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Omnivore's Dilemma

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Kelly McCarthy

on 4 December 2013

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Transcript of Omnivore's Dilemma

Vivacious Vegan Victors
Kelly McCarthy
Guillermo Bacardi
Our group chose to eat vegan for a week to represent our vision of sustainable eating. It was my responsibility to eat in the North Ave Dining hall during this time. This is my personal experience during our week of veganism.
Ridgely Barnes
My Stance
Madeline Harris
Setbacks
In general, I eat a lot of non-vegan foods.

Everything I normally eat for breakfast at Woodruff Dining Hall is not vegan. (Sausage and egg biscuit and skim milk)

Eating lunch and dinner at Alpha Chi Omega caused a few problems with my Omnivore's Dilemma.
Set menu, bad for veganism
Salad bar, good for veganism, but lack of variety
Why I want to be vegan
Animal cruelty, my love for animals
Health
Why I am not vegan
Expensive
Temptation, love the taste
More difficult, less options, less convenient
The Experience
I was left tired, hungry, frustrated with the lack of variety, and found myself craving meat, cheese, and bread. I felt healthier, but it did not make me want to become vegan; in fact, it discouraged me. If I were to try it again, I could probably enjoy vegetarianism more.
Typical Meals
Eating vegan for a week made me feel healthier, and by healthier I mean more energized. It was easier to get through my rough days and I would not feel dead tired in the mid afternoon. Also salad is delicious and I enjoyed most of the meals I ate.
Resisting cravings for meat was a big challenge. Not only meat but other food that are not vegan. Although I enjoy eating salad the lack of variety was a con, I ate salad at least once a day. Another challenge is the fact that we are on a college campus with a meal plan that has limited variety. I feel that it was a setback to not be able to have much choice in what I ate regularly.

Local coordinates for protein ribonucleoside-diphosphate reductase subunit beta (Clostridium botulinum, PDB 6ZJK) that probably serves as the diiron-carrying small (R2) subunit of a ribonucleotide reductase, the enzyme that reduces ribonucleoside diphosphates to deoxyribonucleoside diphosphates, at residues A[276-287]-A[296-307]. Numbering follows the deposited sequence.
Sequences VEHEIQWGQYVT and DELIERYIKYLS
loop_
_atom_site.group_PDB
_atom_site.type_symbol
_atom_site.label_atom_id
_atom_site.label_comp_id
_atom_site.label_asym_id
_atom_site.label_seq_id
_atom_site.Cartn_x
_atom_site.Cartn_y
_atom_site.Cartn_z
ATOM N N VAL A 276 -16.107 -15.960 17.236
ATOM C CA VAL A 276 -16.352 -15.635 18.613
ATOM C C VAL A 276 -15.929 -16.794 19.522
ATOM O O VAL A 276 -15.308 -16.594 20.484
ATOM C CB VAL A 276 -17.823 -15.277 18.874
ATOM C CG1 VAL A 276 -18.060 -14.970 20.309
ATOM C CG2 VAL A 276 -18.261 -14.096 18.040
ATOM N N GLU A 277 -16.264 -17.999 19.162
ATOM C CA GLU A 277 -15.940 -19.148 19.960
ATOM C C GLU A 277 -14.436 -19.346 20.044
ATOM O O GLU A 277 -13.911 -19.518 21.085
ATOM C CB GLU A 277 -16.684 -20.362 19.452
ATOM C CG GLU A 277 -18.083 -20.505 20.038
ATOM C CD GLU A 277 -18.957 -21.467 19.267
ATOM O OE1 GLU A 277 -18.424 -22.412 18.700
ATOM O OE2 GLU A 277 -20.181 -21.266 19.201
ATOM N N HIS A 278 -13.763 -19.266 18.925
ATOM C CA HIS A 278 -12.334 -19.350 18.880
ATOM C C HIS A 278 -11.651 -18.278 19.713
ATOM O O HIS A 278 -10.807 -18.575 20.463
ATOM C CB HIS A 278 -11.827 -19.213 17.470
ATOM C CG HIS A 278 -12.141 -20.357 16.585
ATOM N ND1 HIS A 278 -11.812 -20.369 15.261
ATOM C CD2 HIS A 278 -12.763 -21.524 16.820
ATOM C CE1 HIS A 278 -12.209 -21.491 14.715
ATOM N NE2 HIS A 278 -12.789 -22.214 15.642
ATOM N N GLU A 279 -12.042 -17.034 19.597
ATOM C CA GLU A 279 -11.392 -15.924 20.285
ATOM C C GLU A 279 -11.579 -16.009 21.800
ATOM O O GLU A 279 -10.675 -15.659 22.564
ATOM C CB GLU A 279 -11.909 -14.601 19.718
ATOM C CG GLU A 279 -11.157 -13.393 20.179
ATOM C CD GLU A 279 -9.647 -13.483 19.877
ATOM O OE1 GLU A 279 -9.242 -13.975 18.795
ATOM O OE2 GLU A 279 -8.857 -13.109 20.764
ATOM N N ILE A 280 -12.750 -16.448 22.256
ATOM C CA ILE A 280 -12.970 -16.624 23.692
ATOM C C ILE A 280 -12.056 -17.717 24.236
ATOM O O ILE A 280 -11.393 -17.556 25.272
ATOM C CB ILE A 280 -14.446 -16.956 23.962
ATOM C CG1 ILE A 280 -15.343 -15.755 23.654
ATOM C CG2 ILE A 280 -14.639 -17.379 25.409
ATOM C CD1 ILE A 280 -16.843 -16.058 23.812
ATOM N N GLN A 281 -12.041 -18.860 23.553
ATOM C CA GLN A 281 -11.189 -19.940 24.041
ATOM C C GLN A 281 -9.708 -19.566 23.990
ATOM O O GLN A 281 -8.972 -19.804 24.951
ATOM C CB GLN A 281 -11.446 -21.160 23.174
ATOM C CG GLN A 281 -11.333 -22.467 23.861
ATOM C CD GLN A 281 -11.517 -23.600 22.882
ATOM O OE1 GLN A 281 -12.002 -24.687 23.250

Our group decided to approach this topic of eating sustainably by going vegan for a week. We defined eating sustainably as eating foods that are healthy for oneself and the earth.
Everyday, nearly 2,400 Americans die of some type of cardiovascular disease - this amounts to an average of ONE DEATH EVERY 36 SECONDS. In many of these cases, the disease is largely caused by eating a diet that is full of animal-derived products.
My Personal Findings
Eating vegan made sense logically.
If possible, I would continue this diet for this reason.
If it got in the way of my daily routine, I would stop.
It did not make a huge difference in my life, but I would not give up desserts.
My Food Journal
Eating Sustainably
Setup at Alpha Chi Omega
Cons
Eating Sustainably As a Vegan
Stance: Indifference
Reason - because I had to
Don't care about eating sustainably
Mind opening and interesting experience
At home - much easier and a more fulfilling diet.
Pros
Experience
Difficult eating sustainably with variety
Eat at the sorority house for lunch and dinner five days a week
Not many vegan options
Salad - every meal
Conclusion
We all thought it was interesting to be able to experience being vegan, but not all of us enjoyed it. For one reason or another, it is likely that none of us will continue eating completely vegan after this experiment. It is certainly difficult to be vegan, and therefore sustainable, on Georgia Tech's campus, but it is not impossible.